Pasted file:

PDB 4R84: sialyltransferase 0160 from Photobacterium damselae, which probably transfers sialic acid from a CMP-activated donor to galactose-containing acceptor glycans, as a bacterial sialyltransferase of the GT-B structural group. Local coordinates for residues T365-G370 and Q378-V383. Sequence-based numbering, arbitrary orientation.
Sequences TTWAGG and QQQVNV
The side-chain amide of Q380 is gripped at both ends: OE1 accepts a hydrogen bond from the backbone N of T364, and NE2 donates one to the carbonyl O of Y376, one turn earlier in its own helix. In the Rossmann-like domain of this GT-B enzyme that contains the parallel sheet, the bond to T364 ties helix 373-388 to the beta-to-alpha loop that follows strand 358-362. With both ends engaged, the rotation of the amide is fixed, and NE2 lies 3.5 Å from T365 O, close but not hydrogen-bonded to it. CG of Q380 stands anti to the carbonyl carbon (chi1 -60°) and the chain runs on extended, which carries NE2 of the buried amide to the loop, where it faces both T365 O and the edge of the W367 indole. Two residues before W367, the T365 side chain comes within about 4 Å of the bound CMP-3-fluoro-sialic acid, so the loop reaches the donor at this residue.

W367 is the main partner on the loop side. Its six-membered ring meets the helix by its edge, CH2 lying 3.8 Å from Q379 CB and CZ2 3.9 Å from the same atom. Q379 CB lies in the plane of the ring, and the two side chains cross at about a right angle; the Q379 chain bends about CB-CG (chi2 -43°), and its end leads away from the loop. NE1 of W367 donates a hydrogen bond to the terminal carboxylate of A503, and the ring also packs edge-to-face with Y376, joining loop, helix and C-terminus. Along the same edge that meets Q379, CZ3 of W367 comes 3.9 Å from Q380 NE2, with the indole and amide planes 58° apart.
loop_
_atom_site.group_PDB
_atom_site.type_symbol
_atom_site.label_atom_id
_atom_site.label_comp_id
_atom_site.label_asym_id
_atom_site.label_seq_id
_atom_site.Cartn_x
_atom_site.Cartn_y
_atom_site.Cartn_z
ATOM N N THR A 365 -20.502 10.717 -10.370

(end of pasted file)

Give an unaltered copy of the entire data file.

PDB 4R84: sialyltransferase 0160 from Photobacterium damselae, which probably transfers sialic acid from a CMP-activated donor to galactose-containing acceptor glycans, as a bacterial sialyltransferase of the GT-B structural group. Local coordinates for residues T365-G370 and Q378-V383. Sequence-based numbering, arbitrary orientation.
Sequences TTWAGG and QQQVNV
The side-chain amide of Q380 is gripped at both ends: OE1 accepts a hydrogen bond from the backbone N of T364, and NE2 donates one to the carbonyl O of Y376, one turn earlier in its own helix. In the Rossmann-like domain of this GT-B enzyme that contains the parallel sheet, the bond to T364 ties helix 373-388 to the beta-to-alpha loop that follows strand 358-362. With both ends engaged, the rotation of the amide is fixed, and NE2 lies 3.5 Å from T365 O, close but not hydrogen-bonded to it. CG of Q380 stands anti to the carbonyl carbon (chi1 -60°) and the chain runs on extended, which carries NE2 of the buried amide to the loop, where it faces both T365 O and the edge of the W367 indole. Two residues before W367, the T365 side chain comes within about 4 Å of the bound CMP-3-fluoro-sialic acid, so the loop reaches the donor at this residue.

W367 is the main partner on the loop side. Its six-membered ring meets the helix by its edge, CH2 lying 3.8 Å from Q379 CB and CZ2 3.9 Å from the same atom. Q379 CB lies in the plane of the ring, and the two side chains cross at about a right angle; the Q379 chain bends about CB-CG (chi2 -43°), and its end leads away from the loop. NE1 of W367 donates a hydrogen bond to the terminal carboxylate of A503, and the ring also packs edge-to-face with Y376, joining loop, helix and C-terminus. Along the same edge that meets Q379, CZ3 of W367 comes 3.9 Å from Q380 NE2, with the indole and amide planes 58° apart.
loop_
_atom_site.group_PDB
_atom_site.type_symbol
_atom_site.label_atom_id
_atom_site.label_comp_id
_atom_site.label_asym_id
_atom_site.label_seq_id
_atom_site.Cartn_x
_atom_site.Cartn_y
_atom_site.Cartn_z
ATOM N N THR A 365 -20.502 10.717 -10.370